Me?  LOL... At one time (not too long ago) I had a dozen or more bows. I gave all but three away / 2 wood bows and one CF. Could I get by with only 1? Yeap. Sure could. But I'm too fickle. I have discovered that when I hear or feel something I don't like when I play fiddle, Eventually I'll pick up another bow and feel like "this bow" feels more comfortable and is making a difference.     ...until the same scenario gets played out again in a month or so.  Maybe it is the bow, but most likely - it's me. Changing bows when I feel the need helps me feel better about what I am doing.  (Same thing happens with the fiddles.) 

This has happened enough now that I am convinced - I'm not going to find a perfect bow - not for one fiddle or all my fiddles. I practice being content with idea that what I have is all I need. But - the door is open for another bow that might "grab me" and say, "I'm your next level".   (...not holding my breath.)

How many think it should be a goal to have the perfect bow for each of your fiddles? 

 

Edited by - tonyelder on 07/08/2024 13:50:50

Jul 8, 2024 - 2:53:29 PM
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3416 posts since 10/22/2007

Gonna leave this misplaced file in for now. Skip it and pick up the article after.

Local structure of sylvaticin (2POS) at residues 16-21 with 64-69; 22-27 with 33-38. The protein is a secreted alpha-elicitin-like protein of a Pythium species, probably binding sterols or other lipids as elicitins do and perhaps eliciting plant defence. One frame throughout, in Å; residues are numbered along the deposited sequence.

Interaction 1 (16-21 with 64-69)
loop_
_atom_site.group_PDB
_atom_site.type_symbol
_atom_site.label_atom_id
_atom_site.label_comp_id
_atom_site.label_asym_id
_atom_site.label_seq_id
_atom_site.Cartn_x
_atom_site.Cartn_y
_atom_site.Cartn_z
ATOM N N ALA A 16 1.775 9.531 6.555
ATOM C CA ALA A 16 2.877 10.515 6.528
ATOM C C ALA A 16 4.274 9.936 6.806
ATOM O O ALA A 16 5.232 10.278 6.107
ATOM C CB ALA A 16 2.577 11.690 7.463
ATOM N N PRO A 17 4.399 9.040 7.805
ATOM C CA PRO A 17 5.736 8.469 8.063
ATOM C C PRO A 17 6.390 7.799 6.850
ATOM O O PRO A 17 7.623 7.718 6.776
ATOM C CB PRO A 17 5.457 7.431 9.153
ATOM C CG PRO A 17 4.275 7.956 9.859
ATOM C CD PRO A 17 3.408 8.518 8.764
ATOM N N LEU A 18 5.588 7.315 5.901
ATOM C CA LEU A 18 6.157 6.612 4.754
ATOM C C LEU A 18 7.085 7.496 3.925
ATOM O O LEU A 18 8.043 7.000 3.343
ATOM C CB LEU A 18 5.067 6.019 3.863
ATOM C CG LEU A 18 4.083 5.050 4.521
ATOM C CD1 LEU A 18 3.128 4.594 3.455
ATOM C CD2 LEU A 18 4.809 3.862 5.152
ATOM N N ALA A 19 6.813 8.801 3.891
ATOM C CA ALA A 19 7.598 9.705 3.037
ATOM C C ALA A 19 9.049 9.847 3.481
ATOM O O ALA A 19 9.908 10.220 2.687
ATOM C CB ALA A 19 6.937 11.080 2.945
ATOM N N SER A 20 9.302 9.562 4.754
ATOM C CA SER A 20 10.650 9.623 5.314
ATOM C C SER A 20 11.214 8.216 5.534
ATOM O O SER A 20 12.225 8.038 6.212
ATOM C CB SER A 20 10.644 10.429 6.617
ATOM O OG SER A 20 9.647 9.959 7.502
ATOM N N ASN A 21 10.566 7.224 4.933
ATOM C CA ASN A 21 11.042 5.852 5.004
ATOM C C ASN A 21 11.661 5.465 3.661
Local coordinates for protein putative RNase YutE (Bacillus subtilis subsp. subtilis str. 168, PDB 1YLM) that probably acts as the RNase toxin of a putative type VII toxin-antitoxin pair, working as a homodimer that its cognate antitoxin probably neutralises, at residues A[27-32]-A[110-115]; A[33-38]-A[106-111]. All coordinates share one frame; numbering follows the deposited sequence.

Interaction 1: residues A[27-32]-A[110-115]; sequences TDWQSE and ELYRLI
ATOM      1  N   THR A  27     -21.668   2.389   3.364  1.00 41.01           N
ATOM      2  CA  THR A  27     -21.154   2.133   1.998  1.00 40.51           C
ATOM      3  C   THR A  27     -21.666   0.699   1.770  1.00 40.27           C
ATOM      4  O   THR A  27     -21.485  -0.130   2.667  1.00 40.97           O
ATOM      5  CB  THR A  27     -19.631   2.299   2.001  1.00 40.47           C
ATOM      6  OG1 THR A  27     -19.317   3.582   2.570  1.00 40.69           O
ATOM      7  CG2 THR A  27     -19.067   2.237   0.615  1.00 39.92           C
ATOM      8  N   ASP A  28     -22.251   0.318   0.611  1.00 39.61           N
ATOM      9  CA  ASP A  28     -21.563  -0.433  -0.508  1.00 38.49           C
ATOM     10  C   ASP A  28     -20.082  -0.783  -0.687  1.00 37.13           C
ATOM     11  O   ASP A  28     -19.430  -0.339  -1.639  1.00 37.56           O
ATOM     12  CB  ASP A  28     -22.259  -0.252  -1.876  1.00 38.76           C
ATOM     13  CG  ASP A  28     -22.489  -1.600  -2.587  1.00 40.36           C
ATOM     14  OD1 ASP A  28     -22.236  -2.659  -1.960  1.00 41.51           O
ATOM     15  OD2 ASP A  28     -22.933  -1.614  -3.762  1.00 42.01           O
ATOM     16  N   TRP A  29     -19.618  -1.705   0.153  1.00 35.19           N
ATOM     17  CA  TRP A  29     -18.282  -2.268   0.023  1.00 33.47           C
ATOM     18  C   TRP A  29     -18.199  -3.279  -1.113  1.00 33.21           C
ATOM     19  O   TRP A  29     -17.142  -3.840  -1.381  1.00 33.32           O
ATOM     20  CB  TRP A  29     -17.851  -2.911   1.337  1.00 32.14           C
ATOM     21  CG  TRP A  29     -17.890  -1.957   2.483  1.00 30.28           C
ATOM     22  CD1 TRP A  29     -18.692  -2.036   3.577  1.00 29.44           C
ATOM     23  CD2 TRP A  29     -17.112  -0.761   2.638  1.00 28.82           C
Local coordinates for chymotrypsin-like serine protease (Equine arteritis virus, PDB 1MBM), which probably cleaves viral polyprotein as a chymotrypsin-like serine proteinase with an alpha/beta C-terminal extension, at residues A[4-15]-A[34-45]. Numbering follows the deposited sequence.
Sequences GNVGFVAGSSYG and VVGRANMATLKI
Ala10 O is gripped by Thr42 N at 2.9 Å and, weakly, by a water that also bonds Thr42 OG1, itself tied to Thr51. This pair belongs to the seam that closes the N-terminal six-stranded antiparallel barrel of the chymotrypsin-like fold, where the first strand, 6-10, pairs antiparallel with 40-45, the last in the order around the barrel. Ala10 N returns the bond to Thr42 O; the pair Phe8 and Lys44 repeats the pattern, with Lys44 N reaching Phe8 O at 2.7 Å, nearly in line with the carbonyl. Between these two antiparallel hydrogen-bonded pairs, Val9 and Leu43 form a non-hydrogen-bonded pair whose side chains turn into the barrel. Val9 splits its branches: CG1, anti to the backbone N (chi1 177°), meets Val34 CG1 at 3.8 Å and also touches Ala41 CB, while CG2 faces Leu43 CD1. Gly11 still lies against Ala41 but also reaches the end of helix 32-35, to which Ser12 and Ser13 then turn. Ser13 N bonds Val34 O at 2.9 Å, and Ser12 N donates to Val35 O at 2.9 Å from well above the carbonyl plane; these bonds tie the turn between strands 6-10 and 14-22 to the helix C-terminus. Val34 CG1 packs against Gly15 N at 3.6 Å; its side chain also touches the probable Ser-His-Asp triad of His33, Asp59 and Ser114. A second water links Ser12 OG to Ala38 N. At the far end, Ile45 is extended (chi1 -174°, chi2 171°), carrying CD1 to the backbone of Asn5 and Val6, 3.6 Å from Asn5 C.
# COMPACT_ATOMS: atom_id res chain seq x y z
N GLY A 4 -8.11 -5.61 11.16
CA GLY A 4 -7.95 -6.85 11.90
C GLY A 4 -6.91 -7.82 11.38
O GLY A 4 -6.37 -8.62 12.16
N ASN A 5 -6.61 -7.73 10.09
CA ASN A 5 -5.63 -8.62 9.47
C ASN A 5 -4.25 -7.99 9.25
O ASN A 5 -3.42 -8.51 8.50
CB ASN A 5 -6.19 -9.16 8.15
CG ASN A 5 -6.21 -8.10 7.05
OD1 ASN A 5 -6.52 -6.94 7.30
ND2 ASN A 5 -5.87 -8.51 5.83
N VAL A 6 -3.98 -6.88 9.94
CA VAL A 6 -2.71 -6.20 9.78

It was hard enough to find one bow, let alone several. But we may be looking for different things in a bow, maybe? Maybe I just got lucky, as I have played much more expensive bows I wouldn't want. All I can say is my bow makes it real easy to play compared to any other bow. I think it may be a little stiffer, but otherwise I figure tone comes from hair and rosin and mostly the operator. I also used to cut all the wrapping and grip off to change the weight, but this bow I didn't. Other than Micheal Cleveland, I see most heavy hitters look like they're playing on the stick, because the bow has so much camber, yet they really are not playing on the stick. 

Edited by - farmerjones on 07/08/2024 15:04:27

Jul 8, 2024 - 3:17:26 PM

6584 posts since 8/7/2009
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I agree. The character of any bow is not going to have the same appeal to everyone. I think it is personal. It doesn't surprise me that we would all be looking for something different. And I think for me - that changes - perhaps - as I improve, or as my perceptions of what "good" means today.